I moved to Miami because I was called to – it’s an energetic thing. I felt a pull that happened for the best part of a year and so I decided to give in to it. I’ve holidayed in Florida several times but I’m fully aware that the experiences of a short-time tourist and those of a local and/or long-term expat are an entirely different matter.

I was born and raised in a town in the north of England where the culture is to talk to people around you. On public transport it’s normal to start a conversation with the person next to you, in shops it’s normal for staff and customers to have a brief chat about their day, and – more interestingly – as you walk past someone in the street, even a complete stranger, it’s customary to very lightly nod your head and give a half smile in recognition of the human with whom you’re sharing a small space and a moment in time.

I moved to London in my early 30s and this turned my understanding of how humans interact completely upsidedown. In London, unless you know the person, you avoid eye contact and, if you do, you’re considered crazy. Speaking to strangers in London just isn’t the norm. I was there for nine years and it took me several years to become OK with this.

After London I did a lot of international travel (because I wanted to understand what makes people genuinely, deep-down happy – a personal and professional mission). I spent months at a time immersing myself in different CULTURES – it’s not really about geographical locations, it’s about the societal norms that develop in a particular society and there are more factors to consider than simply where they are on a map. There’s a lot that influences a society’s behaviours and attitudes.

I’ve lived in several locations in the world, all the while, observing behaviours. And I’ve witnessed some incredibly stark differences between societies.

I found in Barcelona for example that, in general, the culture is to be very closed off, dismissive, secretive and disrespectful. Yes of course there are historical and social reasons for this, it’s not about pointing fingers, it’s about observing behaviours. In Barcelona, when you go into a shop, the assistant will continue her conversation with her colleague before attending to you. When trying to pass a group of people in the street, if there isn’t enough room to pass by, the group will not move at all, you will have to either push past or walk in the road. Waiting staff appear to hate their jobs and customers, they often don’t greet you as you walk in, they’re unhelpful, disinterested and slow.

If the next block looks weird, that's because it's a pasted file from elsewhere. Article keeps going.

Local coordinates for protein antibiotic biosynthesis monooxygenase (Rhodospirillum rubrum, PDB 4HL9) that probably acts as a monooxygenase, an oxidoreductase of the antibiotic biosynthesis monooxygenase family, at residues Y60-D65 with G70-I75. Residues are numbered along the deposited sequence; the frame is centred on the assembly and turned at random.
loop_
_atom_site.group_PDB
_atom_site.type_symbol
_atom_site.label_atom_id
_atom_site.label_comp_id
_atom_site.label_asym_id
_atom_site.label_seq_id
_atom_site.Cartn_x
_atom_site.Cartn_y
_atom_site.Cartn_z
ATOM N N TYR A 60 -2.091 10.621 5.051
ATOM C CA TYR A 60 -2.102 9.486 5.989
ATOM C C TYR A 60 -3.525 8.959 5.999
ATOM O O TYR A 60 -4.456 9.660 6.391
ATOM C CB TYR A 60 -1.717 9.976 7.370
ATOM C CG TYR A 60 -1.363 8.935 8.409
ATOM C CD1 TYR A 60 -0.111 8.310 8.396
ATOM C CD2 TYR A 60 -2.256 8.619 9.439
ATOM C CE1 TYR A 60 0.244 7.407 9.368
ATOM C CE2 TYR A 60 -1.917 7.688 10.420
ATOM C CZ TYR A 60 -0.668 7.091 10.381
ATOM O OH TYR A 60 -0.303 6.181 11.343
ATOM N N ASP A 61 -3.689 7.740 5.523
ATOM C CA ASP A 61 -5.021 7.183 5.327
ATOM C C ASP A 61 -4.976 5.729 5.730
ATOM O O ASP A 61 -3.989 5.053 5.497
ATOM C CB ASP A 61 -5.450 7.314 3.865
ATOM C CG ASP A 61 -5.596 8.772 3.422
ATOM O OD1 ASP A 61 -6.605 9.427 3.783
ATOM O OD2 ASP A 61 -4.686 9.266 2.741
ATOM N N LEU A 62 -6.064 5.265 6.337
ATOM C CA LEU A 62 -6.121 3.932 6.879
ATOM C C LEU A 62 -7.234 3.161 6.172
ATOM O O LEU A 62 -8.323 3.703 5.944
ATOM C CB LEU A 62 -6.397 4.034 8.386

Obviously this isn’t everyone, but it’s generally how it is. After the Mobile World Congress was held in Barcelona last year, unsurprisingly, they received a record number of complaints from global delegates about the appalling customer service in restaurants, hotels and taxis. Friends make arrangements and one will cancel at the last minute with literally no regard of how it could affect the other person or people. All this is absolutely everyday-normal.

What I’ve noticed already in Miami is the huge difference in attitude between the first language English-speaking Americans, and the Latinos. The differences of attitude presented both in the streets and in restaurants is fascinating. In general, the Americans are smiley, friendly and helpful. They hold doors, move out of your way in the street to let you pass, smile at you when they catch your eye in a genuine way, the same way the people do from my hometown. They have a positive attitude. They treat those around them with kindness and respect. I’ve watched as strangers rush to help each other with a genuine wish to help others.

The Latinos behave in exactly the same way as the locals do in Barcelona – closed off, no eye contact, no courtesy.

And I’m not “racist” – I couldn’t care one way or the other where someone was born or what their skin colour is. I’m simply observing behaviours as I find my own place in the world.